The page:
Swedish-born sculptor chiefly noted for his large fountain projects and other monumental works. Born Carl Anderson at Lagga, near Uppsala. Apprenticed to a cabinet-maker in Stockholm 1892-7, and also attended classes at the Technical School in woodwork and later in carving and modelling. Lived 1897-1904 in Paris, supporting himself with various jobs while continuing to study and model independently; also worked for a time as assistant to Rodin. The award of fourth (later changed to first) place in the competition for the Sten Sture monument in Uppsala 1902 established his reputation in Sweden. 1904-6 in Munich, where he was influenced by Hildebrand's concept of monumental sculpture, then 1906-8 in Rome, Stockholm and Austria. Influenced by classical, medieval and Baroque sculpture. Settled in 1908 at Lidingo, near Stockholm, where his studio and garden later became the Milles Museum. Professor of modelling at the Royal Academy of Art, Stockholm, 1920. His one-man exhibition at the Tate Gallery in 1927 was his first large showing outside Sweden. Appointed professor of sculpture at Cranbrook Academy, Michigan, 1931. Settled at Cranbrook in 1932 and carried out various fountains and monuments in the USA. Became a US citizen in 1945. Died at Lidingo.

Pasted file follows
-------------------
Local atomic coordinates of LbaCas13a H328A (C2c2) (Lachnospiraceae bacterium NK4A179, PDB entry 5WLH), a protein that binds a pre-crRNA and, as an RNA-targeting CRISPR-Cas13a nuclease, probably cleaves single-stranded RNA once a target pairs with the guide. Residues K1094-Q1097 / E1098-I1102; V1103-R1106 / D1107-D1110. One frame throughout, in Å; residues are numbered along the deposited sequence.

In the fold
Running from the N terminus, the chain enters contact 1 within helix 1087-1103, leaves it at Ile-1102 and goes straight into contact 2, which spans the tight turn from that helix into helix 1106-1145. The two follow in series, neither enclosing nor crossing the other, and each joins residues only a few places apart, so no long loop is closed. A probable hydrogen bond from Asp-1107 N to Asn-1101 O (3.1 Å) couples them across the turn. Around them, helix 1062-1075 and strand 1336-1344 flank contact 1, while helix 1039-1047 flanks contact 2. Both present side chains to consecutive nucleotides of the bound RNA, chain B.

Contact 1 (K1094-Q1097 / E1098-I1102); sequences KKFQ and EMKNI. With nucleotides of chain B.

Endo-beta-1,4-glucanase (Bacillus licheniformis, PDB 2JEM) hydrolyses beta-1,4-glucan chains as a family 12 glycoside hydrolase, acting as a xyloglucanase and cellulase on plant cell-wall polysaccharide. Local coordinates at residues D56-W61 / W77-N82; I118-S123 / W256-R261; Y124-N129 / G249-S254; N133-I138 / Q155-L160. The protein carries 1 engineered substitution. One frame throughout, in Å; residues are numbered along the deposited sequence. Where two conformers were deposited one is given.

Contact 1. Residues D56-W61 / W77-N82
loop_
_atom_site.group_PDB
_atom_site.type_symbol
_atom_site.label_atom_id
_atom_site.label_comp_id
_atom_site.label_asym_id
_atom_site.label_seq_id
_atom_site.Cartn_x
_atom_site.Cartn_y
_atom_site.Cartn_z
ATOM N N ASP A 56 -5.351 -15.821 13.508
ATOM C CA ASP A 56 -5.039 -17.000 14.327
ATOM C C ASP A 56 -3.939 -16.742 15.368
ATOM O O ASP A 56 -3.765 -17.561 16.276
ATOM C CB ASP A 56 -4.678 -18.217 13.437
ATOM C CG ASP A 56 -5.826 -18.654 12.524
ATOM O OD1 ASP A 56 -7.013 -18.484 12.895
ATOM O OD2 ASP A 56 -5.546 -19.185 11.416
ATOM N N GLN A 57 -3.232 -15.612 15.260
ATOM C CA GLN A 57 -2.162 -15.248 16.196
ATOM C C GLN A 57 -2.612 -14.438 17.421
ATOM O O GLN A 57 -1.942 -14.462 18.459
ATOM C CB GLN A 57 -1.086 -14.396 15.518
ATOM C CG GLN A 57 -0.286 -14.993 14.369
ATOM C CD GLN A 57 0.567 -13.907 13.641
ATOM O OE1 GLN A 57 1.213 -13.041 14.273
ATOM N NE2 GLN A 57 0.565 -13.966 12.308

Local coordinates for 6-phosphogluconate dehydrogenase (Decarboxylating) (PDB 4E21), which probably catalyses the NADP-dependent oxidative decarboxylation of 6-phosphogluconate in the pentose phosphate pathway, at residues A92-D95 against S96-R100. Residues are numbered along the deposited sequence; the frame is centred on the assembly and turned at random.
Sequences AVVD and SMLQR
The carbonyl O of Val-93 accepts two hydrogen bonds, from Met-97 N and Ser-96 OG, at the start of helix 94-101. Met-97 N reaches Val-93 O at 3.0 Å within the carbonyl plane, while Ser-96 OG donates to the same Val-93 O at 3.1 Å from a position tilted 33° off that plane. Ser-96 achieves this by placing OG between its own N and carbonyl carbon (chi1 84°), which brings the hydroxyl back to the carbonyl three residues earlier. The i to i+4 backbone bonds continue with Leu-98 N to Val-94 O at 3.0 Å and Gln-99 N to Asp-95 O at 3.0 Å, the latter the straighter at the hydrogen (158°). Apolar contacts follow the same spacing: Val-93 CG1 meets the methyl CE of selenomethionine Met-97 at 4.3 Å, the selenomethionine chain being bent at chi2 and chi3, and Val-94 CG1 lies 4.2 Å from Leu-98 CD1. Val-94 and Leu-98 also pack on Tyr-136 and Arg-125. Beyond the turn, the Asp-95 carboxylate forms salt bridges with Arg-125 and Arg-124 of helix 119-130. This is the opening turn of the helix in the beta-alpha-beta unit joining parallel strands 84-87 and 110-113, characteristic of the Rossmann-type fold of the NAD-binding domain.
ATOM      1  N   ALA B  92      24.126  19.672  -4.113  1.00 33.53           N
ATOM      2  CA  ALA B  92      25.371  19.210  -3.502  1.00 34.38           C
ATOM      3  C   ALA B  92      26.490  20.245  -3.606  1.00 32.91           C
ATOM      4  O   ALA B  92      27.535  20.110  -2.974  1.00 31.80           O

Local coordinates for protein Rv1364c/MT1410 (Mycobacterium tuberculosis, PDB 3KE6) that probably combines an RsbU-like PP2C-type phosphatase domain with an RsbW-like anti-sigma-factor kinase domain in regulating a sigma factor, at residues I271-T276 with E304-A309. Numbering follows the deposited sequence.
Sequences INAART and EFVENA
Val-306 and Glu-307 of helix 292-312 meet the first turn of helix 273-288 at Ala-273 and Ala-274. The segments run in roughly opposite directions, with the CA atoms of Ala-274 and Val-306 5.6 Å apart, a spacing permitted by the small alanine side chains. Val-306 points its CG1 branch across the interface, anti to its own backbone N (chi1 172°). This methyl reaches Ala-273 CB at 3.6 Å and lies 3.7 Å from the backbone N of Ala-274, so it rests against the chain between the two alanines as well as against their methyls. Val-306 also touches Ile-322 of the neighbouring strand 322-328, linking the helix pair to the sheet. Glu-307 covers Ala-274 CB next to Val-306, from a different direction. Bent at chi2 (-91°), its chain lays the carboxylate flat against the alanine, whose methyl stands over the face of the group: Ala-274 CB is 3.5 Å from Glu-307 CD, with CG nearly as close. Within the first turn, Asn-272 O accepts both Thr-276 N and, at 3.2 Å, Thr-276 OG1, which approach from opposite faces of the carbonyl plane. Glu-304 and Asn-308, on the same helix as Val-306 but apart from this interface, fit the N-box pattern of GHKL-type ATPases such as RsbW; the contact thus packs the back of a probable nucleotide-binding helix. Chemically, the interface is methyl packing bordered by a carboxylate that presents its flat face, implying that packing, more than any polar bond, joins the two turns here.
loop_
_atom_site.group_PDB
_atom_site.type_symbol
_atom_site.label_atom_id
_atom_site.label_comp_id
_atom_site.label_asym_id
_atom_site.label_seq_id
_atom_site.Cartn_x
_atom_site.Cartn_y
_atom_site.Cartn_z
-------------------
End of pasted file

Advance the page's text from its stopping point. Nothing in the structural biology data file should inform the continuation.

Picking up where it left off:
Ronald Alley, Catalogue of the Tate Gallery's Collection of Modern Art other than Works by British Artists, Tate Gallery and Sotheby Parke-Bernet, London 1981, p.517